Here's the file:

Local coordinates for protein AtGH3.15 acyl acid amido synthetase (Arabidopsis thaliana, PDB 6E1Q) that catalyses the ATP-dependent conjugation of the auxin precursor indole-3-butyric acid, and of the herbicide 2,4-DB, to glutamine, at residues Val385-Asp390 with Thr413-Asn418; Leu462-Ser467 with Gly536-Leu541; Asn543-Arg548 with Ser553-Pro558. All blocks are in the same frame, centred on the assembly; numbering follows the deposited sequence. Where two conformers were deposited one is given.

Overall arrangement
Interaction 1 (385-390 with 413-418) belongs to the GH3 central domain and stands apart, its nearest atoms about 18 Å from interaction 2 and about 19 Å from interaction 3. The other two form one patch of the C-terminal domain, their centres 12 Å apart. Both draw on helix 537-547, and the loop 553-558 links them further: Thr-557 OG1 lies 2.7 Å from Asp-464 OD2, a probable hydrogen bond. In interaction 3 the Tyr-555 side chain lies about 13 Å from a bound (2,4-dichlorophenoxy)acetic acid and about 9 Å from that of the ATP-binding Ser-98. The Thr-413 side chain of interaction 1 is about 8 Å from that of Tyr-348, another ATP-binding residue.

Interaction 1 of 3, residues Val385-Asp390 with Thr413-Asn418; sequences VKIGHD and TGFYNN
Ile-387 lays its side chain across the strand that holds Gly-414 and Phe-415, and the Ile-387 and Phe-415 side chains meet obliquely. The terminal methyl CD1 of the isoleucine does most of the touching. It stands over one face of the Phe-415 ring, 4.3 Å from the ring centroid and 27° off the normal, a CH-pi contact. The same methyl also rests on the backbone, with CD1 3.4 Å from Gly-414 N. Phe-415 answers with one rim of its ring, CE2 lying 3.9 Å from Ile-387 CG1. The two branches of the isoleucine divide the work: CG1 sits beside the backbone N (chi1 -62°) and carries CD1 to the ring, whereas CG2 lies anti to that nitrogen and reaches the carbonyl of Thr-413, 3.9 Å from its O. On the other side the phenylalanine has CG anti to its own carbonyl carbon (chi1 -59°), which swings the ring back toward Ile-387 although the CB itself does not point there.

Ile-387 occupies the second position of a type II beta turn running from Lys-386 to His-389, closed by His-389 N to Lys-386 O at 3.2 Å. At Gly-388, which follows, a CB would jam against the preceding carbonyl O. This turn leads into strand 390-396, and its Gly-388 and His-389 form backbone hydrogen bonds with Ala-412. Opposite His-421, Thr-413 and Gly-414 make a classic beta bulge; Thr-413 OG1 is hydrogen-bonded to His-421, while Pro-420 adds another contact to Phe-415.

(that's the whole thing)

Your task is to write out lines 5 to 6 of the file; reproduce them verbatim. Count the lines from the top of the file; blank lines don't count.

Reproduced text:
Ile-387 lays its side chain across the strand that holds Gly-414 and Phe-415, and the Ile-387 and Phe-415 side chains meet obliquely. The terminal methyl CD1 of the isoleucine does most of the touching. It stands over one face of the Phe-415 ring, 4.3 Å from the ring centroid and 27° off the normal, a CH-pi contact. The same methyl also rests on the backbone, with CD1 3.4 Å from Gly-414 N. Phe-415 answers with one rim of its ring, CE2 lying 3.9 Å from Ile-387 CG1. The two branches of the isoleucine divide the work: CG1 sits beside the backbone N (chi1 -62°) and carries CD1 to the ring, whereas CG2 lies anti to that nitrogen and reaches the carbonyl of Thr-413, 3.9 Å from its O. On the other side the phenylalanine has CG anti to its own carbonyl carbon (chi1 -59°), which swings the ring back toward Ile-387 although the CB itself does not point there.

Ile-387 occupies the second position of a type II beta turn running from Lys-386 to His-389, closed by His-389 N to Lys-386 O at 3.2 Å. At Gly-388, which follows, a CB would jam against the preceding carbonyl O. This turn leads into strand 390-396, and its Gly-388 and His-389 form backbone hydrogen bonds with Ala-412. Opposite His-421, Thr-413 and Gly-414 make a classic beta bulge; Thr-413 OG1 is hydrogen-bonded to His-421, while Pro-420 adds another contact to Phe-415.